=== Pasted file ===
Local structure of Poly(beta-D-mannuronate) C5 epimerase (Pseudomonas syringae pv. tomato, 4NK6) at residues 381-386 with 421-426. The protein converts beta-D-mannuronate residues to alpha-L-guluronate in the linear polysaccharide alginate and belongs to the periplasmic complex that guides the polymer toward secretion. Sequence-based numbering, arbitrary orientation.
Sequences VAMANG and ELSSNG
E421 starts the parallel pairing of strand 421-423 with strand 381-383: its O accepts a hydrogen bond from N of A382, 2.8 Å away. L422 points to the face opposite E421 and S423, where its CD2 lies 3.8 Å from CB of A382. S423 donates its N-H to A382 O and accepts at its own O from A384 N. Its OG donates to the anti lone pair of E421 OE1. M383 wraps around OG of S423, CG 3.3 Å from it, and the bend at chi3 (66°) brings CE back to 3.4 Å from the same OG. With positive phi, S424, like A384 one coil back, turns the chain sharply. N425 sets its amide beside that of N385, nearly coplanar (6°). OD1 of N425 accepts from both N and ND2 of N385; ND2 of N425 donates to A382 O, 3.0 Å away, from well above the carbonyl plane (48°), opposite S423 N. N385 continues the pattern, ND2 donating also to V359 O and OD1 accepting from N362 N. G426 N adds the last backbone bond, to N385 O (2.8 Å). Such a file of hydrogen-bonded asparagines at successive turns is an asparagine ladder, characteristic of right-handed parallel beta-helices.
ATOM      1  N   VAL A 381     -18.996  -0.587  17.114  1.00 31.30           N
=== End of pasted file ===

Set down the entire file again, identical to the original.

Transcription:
Local structure of Poly(beta-D-mannuronate) C5 epimerase (Pseudomonas syringae pv. tomato, 4NK6) at residues 381-386 with 421-426. The protein converts beta-D-mannuronate residues to alpha-L-guluronate in the linear polysaccharide alginate and belongs to the periplasmic complex that guides the polymer toward secretion. Sequence-based numbering, arbitrary orientation.
Sequences VAMANG and ELSSNG
E421 starts the parallel pairing of strand 421-423 with strand 381-383: its O accepts a hydrogen bond from N of A382, 2.8 Å away. L422 points to the face opposite E421 and S423, where its CD2 lies 3.8 Å from CB of A382. S423 donates its N-H to A382 O and accepts at its own O from A384 N. Its OG donates to the anti lone pair of E421 OE1. M383 wraps around OG of S423, CG 3.3 Å from it, and the bend at chi3 (66°) brings CE back to 3.4 Å from the same OG. With positive phi, S424, like A384 one coil back, turns the chain sharply. N425 sets its amide beside that of N385, nearly coplanar (6°). OD1 of N425 accepts from both N and ND2 of N385; ND2 of N425 donates to A382 O, 3.0 Å away, from well above the carbonyl plane (48°), opposite S423 N. N385 continues the pattern, ND2 donating also to V359 O and OD1 accepting from N362 N. G426 N adds the last backbone bond, to N385 O (2.8 Å). Such a file of hydrogen-bonded asparagines at successive turns is an asparagine ladder, characteristic of right-handed parallel beta-helices.
ATOM      1  N   VAL A 381     -18.996  -0.587  17.114  1.00 31.30           N